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  • Public Key Infrastructure (PKI): A PKI (public key infrastructure) enables users of a basically unsecured public network such as the Internet to securely and privately exchange data and money through the use of a public and a private cryptographic key pair that is obtained and shared through a trusted authority. The public key infrastructure provides for a digital certificate that can identify an individual or an organization and directory services that can store and, when necessary, revoke the certificates.

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q : Quarantining  through Quarantining 

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  • Quarantining : On your local PC, a file may be said to be placed in quarantine if an anti-virus program has flagged it as infected, meaning it is stored within a secure area so that it cannot cause any further damage to other files. In networking terms, a PC may be placed into 'network isolation' or 'network quarantine' if it is believed to be infected with a virus or other malware, ensuring that this cannot spread to other machines on a network.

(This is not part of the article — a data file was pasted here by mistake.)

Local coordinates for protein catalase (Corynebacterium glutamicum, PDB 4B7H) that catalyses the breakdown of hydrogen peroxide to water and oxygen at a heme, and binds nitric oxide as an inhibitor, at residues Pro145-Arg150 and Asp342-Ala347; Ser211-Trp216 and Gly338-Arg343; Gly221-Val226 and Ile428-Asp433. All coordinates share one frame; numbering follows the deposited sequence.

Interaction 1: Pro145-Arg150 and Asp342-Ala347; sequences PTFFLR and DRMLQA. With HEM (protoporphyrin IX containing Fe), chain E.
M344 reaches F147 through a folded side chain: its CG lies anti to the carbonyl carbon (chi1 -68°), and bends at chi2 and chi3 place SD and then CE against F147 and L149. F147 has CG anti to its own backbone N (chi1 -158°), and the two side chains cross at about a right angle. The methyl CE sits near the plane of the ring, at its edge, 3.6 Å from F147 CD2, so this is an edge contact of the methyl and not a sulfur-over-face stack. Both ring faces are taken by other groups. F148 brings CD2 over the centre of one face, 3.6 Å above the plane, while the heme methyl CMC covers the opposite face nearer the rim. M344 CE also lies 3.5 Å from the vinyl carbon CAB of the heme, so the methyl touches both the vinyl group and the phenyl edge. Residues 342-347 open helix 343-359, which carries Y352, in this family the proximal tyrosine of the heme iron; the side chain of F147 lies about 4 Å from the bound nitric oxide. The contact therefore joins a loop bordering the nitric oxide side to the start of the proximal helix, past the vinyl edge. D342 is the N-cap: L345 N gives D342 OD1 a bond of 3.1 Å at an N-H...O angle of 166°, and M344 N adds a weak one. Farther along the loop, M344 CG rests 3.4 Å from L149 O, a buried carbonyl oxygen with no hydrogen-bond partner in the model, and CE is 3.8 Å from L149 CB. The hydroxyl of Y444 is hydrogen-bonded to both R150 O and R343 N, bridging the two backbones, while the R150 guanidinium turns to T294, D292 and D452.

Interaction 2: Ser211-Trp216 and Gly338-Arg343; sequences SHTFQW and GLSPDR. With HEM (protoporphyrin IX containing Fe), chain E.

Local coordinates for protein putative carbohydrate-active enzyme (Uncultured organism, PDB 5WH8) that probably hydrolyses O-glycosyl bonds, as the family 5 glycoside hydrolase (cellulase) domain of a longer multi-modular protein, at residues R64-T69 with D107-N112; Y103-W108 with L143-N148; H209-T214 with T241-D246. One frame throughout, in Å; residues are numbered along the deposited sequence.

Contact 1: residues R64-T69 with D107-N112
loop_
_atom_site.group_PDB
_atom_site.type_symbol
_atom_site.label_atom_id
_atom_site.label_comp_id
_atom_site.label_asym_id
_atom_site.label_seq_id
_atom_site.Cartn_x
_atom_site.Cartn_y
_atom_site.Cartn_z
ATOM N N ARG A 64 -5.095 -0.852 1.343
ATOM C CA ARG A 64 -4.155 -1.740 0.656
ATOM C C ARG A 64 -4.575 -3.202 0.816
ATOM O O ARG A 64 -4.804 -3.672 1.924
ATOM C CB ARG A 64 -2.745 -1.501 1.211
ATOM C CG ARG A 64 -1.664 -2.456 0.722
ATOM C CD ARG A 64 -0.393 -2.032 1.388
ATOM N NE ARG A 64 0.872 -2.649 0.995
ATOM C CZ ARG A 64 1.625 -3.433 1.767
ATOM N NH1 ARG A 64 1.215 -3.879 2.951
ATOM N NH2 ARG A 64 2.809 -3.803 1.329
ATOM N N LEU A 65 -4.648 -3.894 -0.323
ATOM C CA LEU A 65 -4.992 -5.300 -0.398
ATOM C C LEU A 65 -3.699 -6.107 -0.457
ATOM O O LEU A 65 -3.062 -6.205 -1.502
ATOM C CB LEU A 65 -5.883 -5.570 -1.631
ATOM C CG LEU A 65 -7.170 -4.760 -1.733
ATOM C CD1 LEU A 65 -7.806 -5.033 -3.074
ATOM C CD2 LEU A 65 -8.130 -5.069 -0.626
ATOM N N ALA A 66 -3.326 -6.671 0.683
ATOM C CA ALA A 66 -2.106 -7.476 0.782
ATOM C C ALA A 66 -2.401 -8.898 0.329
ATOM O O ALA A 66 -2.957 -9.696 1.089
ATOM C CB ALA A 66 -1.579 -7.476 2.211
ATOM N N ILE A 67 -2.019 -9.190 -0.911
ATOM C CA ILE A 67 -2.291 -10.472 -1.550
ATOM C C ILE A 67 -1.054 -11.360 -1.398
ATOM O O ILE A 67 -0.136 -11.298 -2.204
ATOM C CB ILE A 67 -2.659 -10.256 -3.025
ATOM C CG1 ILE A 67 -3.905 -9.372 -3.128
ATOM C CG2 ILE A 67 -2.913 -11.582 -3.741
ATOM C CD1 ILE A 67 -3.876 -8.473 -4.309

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r : Risk Assessment through Risk Assessment

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  • Risk Assessment: A Risk Assessment is the process by which risks are identified and the impact of those risks determined.

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s : Secure Sockets Layer (SSL) through Spam

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  • Secure Sockets Layer (SSL): A protocol developed by Netscape for transmitting private documents via the Internet. SSL works by using a public key to encrypt data that's transferred over the SSL connection.

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  • Sensitive Information: Sensitive information, as defined by the federal government, is any unclassified information that, if compromised, could adversely affect the national interest or conduct of federal initiatives.